Grown-up Stuff
Being a sober, mature adult, I like to play with models
An old steam locomotive always puts a stupid grin on my face, and I have a general soft spot for anything old and mechanical. We drive a red 1977 mini, which is one indication.

Model railroading is contagious, I caught it from my Dad. I messed about with HO scale as a kid, then started getting the Narrow Gauge and Short Line Gazette in about 1983. That inspired me to model narrow gauge. The only stuff I could find was some HOn3 equipment in the States, but I wanted to model New Zealand Rail, not American.

Twenty years went by, and nothing much happened.

My modelling career woke up again in 2014 after moving to Vancouver. I'd brought my collection of un-opened kitsets along, convinced they'd sit in their boxes for most of my lifetime, if not for all of it. However, one of the guys I went hiking with turned out to be a modeller too. He was in a similar frame of mind, imagining he'd start modelling after he'd retired. We basically inspired each other. It's amazing what happens as a result of a chance meeting and what becomes easier, when you're not toiling on your own.

Even though I moved on to Norway and then back to NZ, we stay in touch. All of the modelling projects posted on this blog, began as email conversations between the two of us. It continues to be a journey of learning and inspiration.
After years wondering what to model, I settled on New Zealand Railways in the 1930's, on the South Island's West Coast, in S Scale, 3'6" gauge. There's so much on offer now that I've no excuse not to. I'm also using my HOn3 equipment to model a fictitious two-foot gauge line in S Scale that'll interchange with the NZR main line.
Backwoods Miniatures S scale 0-4-0 Vertical boiler, converted to Sn2 with scratch-built tender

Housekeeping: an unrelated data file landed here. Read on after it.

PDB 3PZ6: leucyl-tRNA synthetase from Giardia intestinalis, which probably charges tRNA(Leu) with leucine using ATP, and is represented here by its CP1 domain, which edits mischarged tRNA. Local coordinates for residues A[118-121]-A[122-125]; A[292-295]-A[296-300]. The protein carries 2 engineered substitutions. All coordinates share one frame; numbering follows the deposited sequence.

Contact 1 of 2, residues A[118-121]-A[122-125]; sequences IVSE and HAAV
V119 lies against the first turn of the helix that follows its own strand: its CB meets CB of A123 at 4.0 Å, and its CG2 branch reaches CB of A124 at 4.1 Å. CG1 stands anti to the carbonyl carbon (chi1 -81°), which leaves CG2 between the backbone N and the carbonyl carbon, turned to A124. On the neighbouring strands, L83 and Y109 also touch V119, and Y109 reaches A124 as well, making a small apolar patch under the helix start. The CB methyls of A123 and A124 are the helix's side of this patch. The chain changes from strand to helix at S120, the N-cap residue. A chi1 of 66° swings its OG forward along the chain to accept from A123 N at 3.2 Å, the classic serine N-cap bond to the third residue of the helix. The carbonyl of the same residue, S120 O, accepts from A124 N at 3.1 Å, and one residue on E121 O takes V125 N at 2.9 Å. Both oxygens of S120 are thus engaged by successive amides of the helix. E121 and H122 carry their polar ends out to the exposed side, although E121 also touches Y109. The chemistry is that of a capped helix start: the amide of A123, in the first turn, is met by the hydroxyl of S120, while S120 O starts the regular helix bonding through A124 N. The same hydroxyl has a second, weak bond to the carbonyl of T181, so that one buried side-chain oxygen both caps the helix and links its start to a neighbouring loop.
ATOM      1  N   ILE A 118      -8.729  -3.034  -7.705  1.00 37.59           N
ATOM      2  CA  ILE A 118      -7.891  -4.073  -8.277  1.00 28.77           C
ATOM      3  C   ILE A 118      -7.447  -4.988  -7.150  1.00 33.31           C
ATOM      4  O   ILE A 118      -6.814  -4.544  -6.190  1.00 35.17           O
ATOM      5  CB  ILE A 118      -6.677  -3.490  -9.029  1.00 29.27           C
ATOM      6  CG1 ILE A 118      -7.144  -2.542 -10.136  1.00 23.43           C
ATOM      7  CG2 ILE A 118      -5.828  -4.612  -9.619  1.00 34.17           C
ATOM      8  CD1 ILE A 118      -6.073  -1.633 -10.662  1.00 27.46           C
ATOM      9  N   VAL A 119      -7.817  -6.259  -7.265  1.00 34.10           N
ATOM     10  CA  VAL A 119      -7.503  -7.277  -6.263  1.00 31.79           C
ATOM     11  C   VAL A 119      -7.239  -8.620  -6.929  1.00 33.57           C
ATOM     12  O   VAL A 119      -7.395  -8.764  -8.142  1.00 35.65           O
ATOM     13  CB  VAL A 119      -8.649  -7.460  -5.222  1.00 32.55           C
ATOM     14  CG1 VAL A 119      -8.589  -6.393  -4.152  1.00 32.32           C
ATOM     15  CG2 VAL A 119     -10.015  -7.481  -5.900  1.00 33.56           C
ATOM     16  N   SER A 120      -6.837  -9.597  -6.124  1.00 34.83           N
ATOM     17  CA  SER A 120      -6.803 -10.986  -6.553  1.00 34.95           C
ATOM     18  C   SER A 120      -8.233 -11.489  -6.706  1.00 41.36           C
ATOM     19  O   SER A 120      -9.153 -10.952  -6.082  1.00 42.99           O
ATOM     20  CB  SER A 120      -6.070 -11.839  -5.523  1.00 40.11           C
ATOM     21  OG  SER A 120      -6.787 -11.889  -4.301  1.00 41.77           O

I love older aircraft and made quite a few plastic kits years ago. Badly brush-painted and smeared with glue, they were fun to make but rubbish to look at. I collected a few kits more recently, but wasn't confident and hated painting. In general, I knew that I avoided model painting like the plague. Words like under-shading, dry brushing, oil pin washes and chipping were a foreign language. Painting was where I always fell over and since it was the last and most significant step towards building a realistic model, it was a real stumbling block.

I used to work as a freelance illustrator, and I think it's amusing I could do airbrush artwork, but got scared away from painting models. Where do we lose our youthful confidence? Ask a kid and they seem happy to give anything a try. But then we somehow absorb the idea that risk is always bad. We then spend the rest of our lives trying to un-learn it. I'm finding the only person who's telling me I can't do something, is me.

And so, I raise my gaze from my navel, and carry on.

I started building aircraft models again last year, beginning with the Hawker Typhoon, posted below. It was a little more involved than I'd expected...
Airfix 1:24 Scale Hawker Typhoon
Click on the below images to see some of my work
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